Security Safe, ATM and Strongroom Standards
Safes are tested with a wide range of tools and timed to gain access. Depending on the tools used and the time taken, a score is given to each safe which equates to a security grade.
The experience and skill of the tester is very important to the results achieved. For this reason, Eurosafe strongly recommends only certain laboratories and certification marks. Those that have proven their experience and quality over many years, that collaborate and share experience with others and who are certified to ISO/IEC 17025. This ensures that standards are maintained and the latest attack methods are used.
Example testing carried out by Instituto Giordano in Italy.
Certification from a recognised institution that is certified to EN17065 is also very important. The certification body ensures that the testing was carried out in the proper way. Also that the models put into production and sold are of the same level and quality as the models that were tested. Regular audits of production and quality control are made to ensure this.
Eurosafe only supports Certification Bodies and Testing Houses that cooperate with the European Certification Body for Security products (ECBS) and/or European Fire & Security Group (EFSG).
The European standards are reviewed on at least every 5 years. Tool lists and attack methods are updated according to current trends. The current tool list includes modern power tools available on the market. As well as older more traditional tools.
Some of the security levels have optional, additional tests with special tools. Examples of this are the Core Drill (CD), Explosive testing (EX) and tests using a small selection of very new specialised tools (T2).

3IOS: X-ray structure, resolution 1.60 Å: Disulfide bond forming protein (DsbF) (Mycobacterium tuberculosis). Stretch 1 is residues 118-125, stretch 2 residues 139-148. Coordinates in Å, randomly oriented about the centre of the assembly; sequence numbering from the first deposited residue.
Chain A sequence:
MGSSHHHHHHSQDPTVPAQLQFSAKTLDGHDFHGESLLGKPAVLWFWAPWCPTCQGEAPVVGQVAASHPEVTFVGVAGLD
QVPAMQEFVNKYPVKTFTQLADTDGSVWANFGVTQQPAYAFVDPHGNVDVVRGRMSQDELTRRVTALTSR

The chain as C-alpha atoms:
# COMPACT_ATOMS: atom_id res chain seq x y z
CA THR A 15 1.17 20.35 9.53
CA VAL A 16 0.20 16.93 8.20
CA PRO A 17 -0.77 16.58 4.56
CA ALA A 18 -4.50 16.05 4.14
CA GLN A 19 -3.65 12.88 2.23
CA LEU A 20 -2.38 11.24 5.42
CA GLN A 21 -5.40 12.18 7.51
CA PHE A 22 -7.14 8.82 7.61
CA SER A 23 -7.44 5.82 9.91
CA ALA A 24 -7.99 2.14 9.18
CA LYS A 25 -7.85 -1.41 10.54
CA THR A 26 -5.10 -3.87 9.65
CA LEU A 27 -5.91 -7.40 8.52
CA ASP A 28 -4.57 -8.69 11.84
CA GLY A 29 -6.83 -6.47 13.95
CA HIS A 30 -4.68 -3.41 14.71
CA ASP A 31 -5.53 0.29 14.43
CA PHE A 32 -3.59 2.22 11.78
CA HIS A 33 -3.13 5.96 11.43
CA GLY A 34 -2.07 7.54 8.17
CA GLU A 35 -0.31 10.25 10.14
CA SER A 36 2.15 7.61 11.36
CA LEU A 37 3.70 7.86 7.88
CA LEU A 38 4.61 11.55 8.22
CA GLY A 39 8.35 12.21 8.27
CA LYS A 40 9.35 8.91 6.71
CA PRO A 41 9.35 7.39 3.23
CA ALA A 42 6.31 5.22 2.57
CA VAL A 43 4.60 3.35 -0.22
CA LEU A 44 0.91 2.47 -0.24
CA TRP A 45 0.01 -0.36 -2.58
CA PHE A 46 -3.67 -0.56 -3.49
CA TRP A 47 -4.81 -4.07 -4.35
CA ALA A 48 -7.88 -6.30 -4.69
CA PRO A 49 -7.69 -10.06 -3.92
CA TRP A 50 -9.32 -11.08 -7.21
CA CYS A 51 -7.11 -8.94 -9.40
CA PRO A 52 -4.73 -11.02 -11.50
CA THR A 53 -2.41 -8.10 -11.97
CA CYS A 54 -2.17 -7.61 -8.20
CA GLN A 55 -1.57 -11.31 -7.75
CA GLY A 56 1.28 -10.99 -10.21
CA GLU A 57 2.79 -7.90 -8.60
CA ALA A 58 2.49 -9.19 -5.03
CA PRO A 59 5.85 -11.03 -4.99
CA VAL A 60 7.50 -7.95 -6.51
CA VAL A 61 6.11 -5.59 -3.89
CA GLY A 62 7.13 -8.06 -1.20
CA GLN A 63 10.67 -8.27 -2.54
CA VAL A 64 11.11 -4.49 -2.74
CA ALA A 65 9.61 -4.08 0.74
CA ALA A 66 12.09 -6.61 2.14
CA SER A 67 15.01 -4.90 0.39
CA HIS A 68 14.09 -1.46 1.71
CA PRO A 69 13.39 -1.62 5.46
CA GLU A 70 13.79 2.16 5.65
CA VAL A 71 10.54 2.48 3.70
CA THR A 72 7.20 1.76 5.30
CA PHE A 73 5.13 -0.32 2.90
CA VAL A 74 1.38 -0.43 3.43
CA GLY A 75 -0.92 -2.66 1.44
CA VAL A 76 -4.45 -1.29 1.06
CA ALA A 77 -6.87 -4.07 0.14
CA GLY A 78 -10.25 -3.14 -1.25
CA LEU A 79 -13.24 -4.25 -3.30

An explanation of Resistance Units
Each safe undergoing testing to EN14450 & EN1143-1 is given a score in “Resistance Units” or “RU”. This score is calculated based on a formula of the tools used and time taken to gain entry. Bigger and more powerful tools have higher tool points.
For safes a score is given for “Partial Access”. Which is a hole meant to represent the size of a hand. While “Full Access” means that either the door was able to be opened. Or a much larger hole was cut into the body to remove the full contents of the safe.
For strongrooms a score is only given for “Full Access”. Which means that either the door was able to be opened. Or a hole meant to be large enough to crawl through was made in the strongroom wall. Strongrooms must have a minimum internal width and depth of 1m.
The resistance units are a very good way to compare the difference in the Grades of safes. For example a Grade III safe has a full access score of 120RU and a Grade IV has a full access score of 180RU. This means that a Grade IV safe offers 33% more resistance than a Grade III.
Cash Ratings for each member state
Cash and valuables ratings are sometimes also known as insurance ratings. Typically, they are what an insurance company will cover the contents of the safe for overnight. They are an indication of the total value of contents that could be stored in the safe. They are not an indication of the physical size of the safe.
Cash and valuables values vary from country to country. But they also vary by insurance company, by region and by local circumstances. If specific cover is required it is always important to check with your own insurance company. Each will have their own set of requirements.
|KEY - IAS - Intruder Alarm System / EX - Explosion Hampering Resistance / CD - Core Drill Resistance|
|Level / Grade||S1||S2||O||I||II||III||IV||V||VI||VII|
|Austria||210517/15 AB of VSÖ|
|France||Original Source Unknown|
|Germany||LVM in combination with VdS 3134-1|
|With IAS and CD||-||-||-||-||-||-||500||750||1000||1000|
|Hungary||Association of Hungarian Insurance Companies (MABISZ)|
|Ireland||Irish Safes Rating Group|
|Netherlands||Informatiekaart kluizen of VGW|
|Norway||FG-530-1, FG Skadeteknikk|
|Without EX||Without IAS||1000 NOK||-||-||50||100||150||200||500||750||1500||2250|
|With EX||Without IAS||1000 NOK||-||-||-||-||-||-||625||1125||1875||3125|
|Slovenia||Slovenian Insurance Association - no update since 2007|
|Sweden||FTR 1028 of Svensk Försäkring|
|United Kingdom||Association of Insurance Surveyors|